When the play was over, and the crowd was dispersing, he found himself close to them on the pavement as they waited for their carriage. So near to Lufa was he that he could not help touching her dress. But what a change had passed on him! Not once did he wish her to look round and brighten when she saw him! Sefton, moved perhaps by that unknown power of presence, operating in bodily proximity but savoring of the spiritual, looked suddenly round and saw him. He smiled and did not speak, but, stretching out a quiet hand, sought his. Walter grasped it as if it was come to lift him from some evil doom. Neither spoke, and Lufa did not know that hands had clasped in the swaying human flood. No physical influence passed between Walter and her.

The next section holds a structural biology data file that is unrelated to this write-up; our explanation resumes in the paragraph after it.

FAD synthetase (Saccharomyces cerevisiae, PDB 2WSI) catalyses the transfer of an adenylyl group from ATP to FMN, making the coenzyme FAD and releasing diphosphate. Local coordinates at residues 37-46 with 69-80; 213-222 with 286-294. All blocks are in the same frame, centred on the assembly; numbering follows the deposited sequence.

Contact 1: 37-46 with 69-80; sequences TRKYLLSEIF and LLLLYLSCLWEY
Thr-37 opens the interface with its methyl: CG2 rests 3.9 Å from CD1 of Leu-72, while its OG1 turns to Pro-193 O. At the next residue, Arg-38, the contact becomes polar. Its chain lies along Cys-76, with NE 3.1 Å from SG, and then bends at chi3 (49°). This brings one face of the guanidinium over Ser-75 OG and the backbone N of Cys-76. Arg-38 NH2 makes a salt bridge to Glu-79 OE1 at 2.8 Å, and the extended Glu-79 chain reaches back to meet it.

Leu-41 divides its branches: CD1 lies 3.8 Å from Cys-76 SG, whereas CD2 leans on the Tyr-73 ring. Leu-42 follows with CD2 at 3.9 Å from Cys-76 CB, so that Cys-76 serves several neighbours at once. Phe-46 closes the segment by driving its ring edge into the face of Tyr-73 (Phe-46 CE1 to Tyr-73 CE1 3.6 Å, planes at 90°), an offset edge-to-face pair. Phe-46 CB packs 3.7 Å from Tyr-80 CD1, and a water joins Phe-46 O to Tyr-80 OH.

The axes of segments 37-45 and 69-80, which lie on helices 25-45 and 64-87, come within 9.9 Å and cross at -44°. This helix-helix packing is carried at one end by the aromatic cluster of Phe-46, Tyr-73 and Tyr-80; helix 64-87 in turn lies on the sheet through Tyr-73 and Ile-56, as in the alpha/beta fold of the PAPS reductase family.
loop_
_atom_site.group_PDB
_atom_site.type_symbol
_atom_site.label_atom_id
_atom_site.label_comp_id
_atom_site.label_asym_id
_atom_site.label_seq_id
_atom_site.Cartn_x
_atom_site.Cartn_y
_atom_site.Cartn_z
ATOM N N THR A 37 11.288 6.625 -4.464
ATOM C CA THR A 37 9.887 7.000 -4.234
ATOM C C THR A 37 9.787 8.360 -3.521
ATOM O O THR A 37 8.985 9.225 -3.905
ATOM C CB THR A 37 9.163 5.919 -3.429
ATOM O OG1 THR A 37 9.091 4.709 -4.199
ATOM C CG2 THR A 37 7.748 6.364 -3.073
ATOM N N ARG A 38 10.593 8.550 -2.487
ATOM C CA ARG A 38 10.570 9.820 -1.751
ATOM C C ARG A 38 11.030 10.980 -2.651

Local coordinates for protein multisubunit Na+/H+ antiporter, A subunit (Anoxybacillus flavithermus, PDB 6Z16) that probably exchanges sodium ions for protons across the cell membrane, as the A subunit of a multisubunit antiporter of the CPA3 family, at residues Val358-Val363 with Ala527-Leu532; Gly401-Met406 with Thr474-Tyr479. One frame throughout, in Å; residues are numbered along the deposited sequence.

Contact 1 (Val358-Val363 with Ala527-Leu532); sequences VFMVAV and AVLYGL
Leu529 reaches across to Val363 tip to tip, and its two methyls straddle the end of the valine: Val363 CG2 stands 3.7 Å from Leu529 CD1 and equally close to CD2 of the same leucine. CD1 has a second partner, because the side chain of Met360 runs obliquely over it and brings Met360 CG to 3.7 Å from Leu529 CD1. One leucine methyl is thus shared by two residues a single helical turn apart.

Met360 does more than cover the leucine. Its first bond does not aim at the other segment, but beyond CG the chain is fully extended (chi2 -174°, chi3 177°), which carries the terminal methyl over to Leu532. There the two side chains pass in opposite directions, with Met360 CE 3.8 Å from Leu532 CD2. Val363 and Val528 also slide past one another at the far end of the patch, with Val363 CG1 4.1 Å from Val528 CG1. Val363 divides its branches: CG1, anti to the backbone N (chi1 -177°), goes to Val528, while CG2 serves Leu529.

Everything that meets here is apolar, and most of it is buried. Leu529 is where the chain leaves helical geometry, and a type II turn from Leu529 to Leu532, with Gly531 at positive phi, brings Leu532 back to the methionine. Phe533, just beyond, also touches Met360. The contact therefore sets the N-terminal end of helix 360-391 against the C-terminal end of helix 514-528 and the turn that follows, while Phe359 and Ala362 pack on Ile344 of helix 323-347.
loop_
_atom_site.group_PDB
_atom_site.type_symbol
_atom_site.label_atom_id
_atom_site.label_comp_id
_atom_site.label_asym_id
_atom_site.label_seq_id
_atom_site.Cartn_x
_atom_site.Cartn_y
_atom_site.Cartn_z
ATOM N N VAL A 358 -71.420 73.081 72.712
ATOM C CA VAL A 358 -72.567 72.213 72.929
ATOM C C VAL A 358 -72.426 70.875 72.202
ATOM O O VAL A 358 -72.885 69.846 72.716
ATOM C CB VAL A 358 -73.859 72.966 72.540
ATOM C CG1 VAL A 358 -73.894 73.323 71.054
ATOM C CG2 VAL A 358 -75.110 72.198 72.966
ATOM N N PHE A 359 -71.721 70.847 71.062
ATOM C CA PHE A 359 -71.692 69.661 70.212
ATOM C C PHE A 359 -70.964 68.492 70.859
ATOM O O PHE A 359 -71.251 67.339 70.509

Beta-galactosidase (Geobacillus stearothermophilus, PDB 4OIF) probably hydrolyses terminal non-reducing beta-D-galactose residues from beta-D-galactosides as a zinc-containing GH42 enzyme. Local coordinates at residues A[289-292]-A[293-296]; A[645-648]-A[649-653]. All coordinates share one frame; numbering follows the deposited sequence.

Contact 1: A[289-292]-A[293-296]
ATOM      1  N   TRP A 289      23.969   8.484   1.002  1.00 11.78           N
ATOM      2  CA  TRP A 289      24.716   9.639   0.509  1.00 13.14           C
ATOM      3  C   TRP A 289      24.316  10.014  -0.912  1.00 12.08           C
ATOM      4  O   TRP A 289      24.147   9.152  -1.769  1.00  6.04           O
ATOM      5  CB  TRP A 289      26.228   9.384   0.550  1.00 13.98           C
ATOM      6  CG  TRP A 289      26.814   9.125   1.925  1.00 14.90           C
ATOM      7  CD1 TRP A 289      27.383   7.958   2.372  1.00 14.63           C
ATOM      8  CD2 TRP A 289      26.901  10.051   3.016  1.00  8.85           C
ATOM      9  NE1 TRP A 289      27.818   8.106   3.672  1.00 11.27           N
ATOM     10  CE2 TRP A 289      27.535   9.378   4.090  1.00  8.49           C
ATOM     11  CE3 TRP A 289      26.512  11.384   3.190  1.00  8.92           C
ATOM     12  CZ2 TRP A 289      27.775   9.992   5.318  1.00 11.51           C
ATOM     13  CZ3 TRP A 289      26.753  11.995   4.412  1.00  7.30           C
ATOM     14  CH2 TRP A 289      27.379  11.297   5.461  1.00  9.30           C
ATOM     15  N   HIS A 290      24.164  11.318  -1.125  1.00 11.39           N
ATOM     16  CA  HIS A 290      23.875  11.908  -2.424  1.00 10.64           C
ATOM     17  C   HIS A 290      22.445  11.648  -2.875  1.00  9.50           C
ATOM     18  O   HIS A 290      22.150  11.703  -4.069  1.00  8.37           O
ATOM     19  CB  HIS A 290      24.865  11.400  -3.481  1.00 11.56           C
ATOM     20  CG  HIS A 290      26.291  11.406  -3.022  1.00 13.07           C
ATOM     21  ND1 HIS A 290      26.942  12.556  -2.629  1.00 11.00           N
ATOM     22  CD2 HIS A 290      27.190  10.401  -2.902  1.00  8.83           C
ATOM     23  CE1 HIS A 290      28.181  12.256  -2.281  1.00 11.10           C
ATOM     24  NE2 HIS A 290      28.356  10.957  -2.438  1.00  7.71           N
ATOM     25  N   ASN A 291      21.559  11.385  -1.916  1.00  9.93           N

Having made up his mind on the way, he set to work as soon as he reached home. He wrote and destroyed and rewrote, erased and substituted, until, as near as he could, he had said what he intended, so at least as it should not be mistaken for what he did not intend, which is the main problem in writing. Then he copied all out fair and plain, so that she could read it easily--and here is his letter, word for word: